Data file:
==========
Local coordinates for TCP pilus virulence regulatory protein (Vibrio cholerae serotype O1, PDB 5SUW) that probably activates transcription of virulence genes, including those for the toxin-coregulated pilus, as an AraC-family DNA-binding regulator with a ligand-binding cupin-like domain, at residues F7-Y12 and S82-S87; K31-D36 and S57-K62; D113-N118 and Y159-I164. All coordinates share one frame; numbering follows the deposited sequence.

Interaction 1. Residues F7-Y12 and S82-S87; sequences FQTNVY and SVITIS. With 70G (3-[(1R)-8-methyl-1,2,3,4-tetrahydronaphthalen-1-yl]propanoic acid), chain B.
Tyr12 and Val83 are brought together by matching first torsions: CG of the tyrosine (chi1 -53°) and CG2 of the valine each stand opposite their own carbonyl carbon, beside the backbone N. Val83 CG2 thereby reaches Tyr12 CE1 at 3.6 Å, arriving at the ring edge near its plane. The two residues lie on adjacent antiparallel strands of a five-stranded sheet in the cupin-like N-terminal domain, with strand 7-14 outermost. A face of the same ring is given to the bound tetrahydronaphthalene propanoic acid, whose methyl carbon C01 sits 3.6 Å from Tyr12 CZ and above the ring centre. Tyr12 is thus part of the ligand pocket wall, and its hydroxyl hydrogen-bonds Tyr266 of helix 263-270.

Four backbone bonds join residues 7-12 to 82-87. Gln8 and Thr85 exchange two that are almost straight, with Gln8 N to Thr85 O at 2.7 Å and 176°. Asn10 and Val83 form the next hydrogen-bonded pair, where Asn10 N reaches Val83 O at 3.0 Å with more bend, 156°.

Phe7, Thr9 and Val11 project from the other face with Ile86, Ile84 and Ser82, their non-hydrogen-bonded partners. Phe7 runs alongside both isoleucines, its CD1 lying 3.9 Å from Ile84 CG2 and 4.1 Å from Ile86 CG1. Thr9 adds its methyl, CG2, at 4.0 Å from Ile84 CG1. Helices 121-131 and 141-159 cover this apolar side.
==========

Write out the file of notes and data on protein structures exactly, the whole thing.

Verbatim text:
Local coordinates for TCP pilus virulence regulatory protein (Vibrio cholerae serotype O1, PDB 5SUW) that probably activates transcription of virulence genes, including those for the toxin-coregulated pilus, as an AraC-family DNA-binding regulator with a ligand-binding cupin-like domain, at residues F7-Y12 and S82-S87; K31-D36 and S57-K62; D113-N118 and Y159-I164. All coordinates share one frame; numbering follows the deposited sequence.

Interaction 1. Residues F7-Y12 and S82-S87; sequences FQTNVY and SVITIS. With 70G (3-[(1R)-8-methyl-1,2,3,4-tetrahydronaphthalen-1-yl]propanoic acid), chain B.
Tyr12 and Val83 are brought together by matching first torsions: CG of the tyrosine (chi1 -53°) and CG2 of the valine each stand opposite their own carbonyl carbon, beside the backbone N. Val83 CG2 thereby reaches Tyr12 CE1 at 3.6 Å, arriving at the ring edge near its plane. The two residues lie on adjacent antiparallel strands of a five-stranded sheet in the cupin-like N-terminal domain, with strand 7-14 outermost. A face of the same ring is given to the bound tetrahydronaphthalene propanoic acid, whose methyl carbon C01 sits 3.6 Å from Tyr12 CZ and above the ring centre. Tyr12 is thus part of the ligand pocket wall, and its hydroxyl hydrogen-bonds Tyr266 of helix 263-270.

Four backbone bonds join residues 7-12 to 82-87. Gln8 and Thr85 exchange two that are almost straight, with Gln8 N to Thr85 O at 2.7 Å and 176°. Asn10 and Val83 form the next hydrogen-bonded pair, where Asn10 N reaches Val83 O at 3.0 Å with more bend, 156°.

Phe7, Thr9 and Val11 project from the other face with Ile86, Ile84 and Ser82, their non-hydrogen-bonded partners. Phe7 runs alongside both isoleucines, its CD1 lying 3.9 Å from Ile84 CG2 and 4.1 Å from Ile86 CG1. Thr9 adds its methyl, CG2, at 4.0 Å from Ile84 CG1. Helices 121-131 and 141-159 cover this apolar side.